SD Least Wanted.comAquatic invasive Species

SD Least


Consists of 4 species:

  • Giant Snakehead (Channa micropeltes)

  • Northern Snakehead (Channa argus)

  • Bullseye Snakehead (Channa marulius)

  • Blotched Snakehead (Channa maculata)


Southeast Asia


Snakeheads have long, fully connected dorsal and anal fins. Adult snakeheads have large visible teeth on both the upper and lower jaws.


The effects of snakehead introductions are widely unknown as the species has only recently been introduced to the United States. Since they are a largely piscivorous fish, it is believed they may directly compete with native predatory fishes such as walleye and pike.

Range Expansion:

It is believed that snakeheads were introduced to lakes and rivers by aquarists and fish markets after care for the animals became difficult and/or expensive.

South Dakota Distribution:

Snakehead have not been found in South Dakota.

Keep Aquatic Invasive Species Out of South Dakota's Waters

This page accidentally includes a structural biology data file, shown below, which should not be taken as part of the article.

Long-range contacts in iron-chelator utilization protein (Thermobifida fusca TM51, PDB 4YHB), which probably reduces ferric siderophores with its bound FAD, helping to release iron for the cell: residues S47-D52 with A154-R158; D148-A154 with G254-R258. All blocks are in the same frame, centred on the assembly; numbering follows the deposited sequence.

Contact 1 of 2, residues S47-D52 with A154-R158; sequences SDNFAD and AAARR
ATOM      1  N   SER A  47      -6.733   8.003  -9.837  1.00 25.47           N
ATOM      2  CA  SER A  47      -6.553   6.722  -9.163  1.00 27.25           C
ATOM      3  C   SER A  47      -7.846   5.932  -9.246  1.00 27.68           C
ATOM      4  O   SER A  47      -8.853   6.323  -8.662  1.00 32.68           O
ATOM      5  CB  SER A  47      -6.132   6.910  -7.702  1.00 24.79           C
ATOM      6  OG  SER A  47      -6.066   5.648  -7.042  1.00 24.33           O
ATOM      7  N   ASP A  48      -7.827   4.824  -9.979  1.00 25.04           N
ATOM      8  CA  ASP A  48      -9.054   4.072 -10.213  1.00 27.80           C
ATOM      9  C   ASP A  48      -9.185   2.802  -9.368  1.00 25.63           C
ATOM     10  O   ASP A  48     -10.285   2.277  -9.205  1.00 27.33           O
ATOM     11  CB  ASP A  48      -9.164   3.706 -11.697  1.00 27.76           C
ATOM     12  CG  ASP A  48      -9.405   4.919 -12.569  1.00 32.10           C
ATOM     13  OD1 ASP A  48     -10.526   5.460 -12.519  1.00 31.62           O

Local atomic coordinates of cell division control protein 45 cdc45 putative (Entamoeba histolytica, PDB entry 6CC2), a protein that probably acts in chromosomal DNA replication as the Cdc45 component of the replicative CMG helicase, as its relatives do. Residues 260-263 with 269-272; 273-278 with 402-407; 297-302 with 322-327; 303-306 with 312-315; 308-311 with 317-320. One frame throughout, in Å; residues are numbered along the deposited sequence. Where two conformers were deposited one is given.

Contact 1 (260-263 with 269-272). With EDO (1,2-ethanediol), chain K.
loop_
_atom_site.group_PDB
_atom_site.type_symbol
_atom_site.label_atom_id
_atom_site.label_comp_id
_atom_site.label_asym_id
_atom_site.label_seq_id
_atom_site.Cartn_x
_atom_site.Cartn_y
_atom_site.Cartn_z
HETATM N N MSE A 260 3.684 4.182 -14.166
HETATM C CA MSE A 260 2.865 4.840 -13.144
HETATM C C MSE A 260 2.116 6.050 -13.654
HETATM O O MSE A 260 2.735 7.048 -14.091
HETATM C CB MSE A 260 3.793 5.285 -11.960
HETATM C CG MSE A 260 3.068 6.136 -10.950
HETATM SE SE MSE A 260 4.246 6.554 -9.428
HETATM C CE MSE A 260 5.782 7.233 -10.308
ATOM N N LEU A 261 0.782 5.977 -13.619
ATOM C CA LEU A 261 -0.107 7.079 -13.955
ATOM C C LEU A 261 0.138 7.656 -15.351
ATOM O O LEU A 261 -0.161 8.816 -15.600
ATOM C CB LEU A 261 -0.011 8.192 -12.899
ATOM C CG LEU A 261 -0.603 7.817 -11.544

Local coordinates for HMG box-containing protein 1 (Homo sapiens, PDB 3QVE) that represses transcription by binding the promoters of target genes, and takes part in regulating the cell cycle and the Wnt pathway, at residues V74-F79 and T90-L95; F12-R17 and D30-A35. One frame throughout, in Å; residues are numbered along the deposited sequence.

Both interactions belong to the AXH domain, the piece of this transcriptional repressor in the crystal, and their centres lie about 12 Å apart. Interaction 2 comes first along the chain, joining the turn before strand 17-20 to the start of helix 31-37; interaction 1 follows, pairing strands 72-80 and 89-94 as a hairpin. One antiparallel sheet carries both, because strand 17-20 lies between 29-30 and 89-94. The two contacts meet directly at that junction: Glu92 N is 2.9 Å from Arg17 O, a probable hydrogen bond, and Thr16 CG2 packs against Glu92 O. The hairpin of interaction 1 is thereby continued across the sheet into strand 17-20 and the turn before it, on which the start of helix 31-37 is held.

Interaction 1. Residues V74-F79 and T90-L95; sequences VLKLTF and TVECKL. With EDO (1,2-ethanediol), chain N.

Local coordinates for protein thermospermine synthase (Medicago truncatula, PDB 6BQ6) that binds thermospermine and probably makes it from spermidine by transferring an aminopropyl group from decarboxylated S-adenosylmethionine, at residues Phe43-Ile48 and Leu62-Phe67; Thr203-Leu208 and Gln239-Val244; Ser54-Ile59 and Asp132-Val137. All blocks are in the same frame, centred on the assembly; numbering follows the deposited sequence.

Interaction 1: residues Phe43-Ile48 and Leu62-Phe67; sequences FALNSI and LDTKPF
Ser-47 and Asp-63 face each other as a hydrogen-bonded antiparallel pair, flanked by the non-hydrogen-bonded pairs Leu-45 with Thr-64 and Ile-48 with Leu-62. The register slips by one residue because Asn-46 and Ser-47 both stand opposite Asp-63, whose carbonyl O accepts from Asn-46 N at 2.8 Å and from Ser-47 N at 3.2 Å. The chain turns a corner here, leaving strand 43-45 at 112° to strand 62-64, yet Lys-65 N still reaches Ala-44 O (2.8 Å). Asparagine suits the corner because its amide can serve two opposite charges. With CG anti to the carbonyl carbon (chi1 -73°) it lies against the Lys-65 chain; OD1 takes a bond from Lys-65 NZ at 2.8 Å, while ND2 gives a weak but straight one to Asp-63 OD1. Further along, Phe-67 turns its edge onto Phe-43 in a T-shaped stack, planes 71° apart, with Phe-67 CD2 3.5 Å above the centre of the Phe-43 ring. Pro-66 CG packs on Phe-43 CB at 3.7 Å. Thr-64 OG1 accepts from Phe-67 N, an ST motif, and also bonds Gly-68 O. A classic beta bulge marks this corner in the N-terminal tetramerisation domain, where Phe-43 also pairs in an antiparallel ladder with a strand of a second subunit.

• Remove aquatic plants and animals before leaving any waterbody.
  • Drain water from bait bucket, live well, bilge and motor before leaving any waterbody.
  • Dispose of unwanted bait, fish parts, and worms in the trash.
  • Spray/wash boat, trailer, and equipment with high pressure hot water on your way home or at home -OR- dry everything for at least 5 days.
  • Always report questionable species.


  • Never release live animals or plants - this includes all aquarium species, bait, pets or water garden plants. Do not release these into the wild. If you cannot find another home for animals, dispose of them in a trash can or bury them. Seal plants in plastic bags and dispose.


Because these hitchhikers can:

  • Reduce game fish populations
  • Ruin boat engines and jam steering equipment
  • Make lakes/rivers unusable by boaters and swimmers
  • Dramatically increase the operating costs of drinking water plants, power plants, dam maintenance, and industrial processes
  • Reduce native species
  • Degrade ecosystems
  • Affect human health
  • Reduce property values
  • Affect local economies of water-dependent communities.
More information on